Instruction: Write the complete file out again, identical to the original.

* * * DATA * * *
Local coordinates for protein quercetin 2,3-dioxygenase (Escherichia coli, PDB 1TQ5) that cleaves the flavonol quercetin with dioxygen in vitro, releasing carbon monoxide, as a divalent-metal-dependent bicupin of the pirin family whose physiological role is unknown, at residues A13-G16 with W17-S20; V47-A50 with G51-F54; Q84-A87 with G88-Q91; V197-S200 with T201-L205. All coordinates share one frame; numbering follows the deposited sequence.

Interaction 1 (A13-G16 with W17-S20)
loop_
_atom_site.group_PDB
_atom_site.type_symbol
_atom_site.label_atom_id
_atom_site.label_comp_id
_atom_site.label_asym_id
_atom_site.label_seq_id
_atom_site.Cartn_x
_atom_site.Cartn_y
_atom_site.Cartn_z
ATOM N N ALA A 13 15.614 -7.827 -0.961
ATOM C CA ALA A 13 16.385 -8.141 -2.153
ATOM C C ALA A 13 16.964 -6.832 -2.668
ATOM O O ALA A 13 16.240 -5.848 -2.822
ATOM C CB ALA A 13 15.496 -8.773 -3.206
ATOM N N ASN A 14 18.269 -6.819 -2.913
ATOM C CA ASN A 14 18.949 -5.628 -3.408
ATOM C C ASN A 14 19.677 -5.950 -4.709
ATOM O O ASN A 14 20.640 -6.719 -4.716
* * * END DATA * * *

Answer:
Local coordinates for protein quercetin 2,3-dioxygenase (Escherichia coli, PDB 1TQ5) that cleaves the flavonol quercetin with dioxygen in vitro, releasing carbon monoxide, as a divalent-metal-dependent bicupin of the pirin family whose physiological role is unknown, at residues A13-G16 with W17-S20; V47-A50 with G51-F54; Q84-A87 with G88-Q91; V197-S200 with T201-L205. All coordinates share one frame; numbering follows the deposited sequence.

Interaction 1 (A13-G16 with W17-S20)
loop_
_atom_site.group_PDB
_atom_site.type_symbol
_atom_site.label_atom_id
_atom_site.label_comp_id
_atom_site.label_asym_id
_atom_site.label_seq_id
_atom_site.Cartn_x
_atom_site.Cartn_y
_atom_site.Cartn_z
ATOM N N ALA A 13 15.614 -7.827 -0.961
ATOM C CA ALA A 13 16.385 -8.141 -2.153
ATOM C C ALA A 13 16.964 -6.832 -2.668
ATOM O O ALA A 13 16.240 -5.848 -2.822
ATOM C CB ALA A 13 15.496 -8.773 -3.206
ATOM N N ASN A 14 18.269 -6.819 -2.913
ATOM C CA ASN A 14 18.949 -5.628 -3.408
ATOM C C ASN A 14 19.677 -5.950 -4.709
ATOM O O ASN A 14 20.640 -6.719 -4.716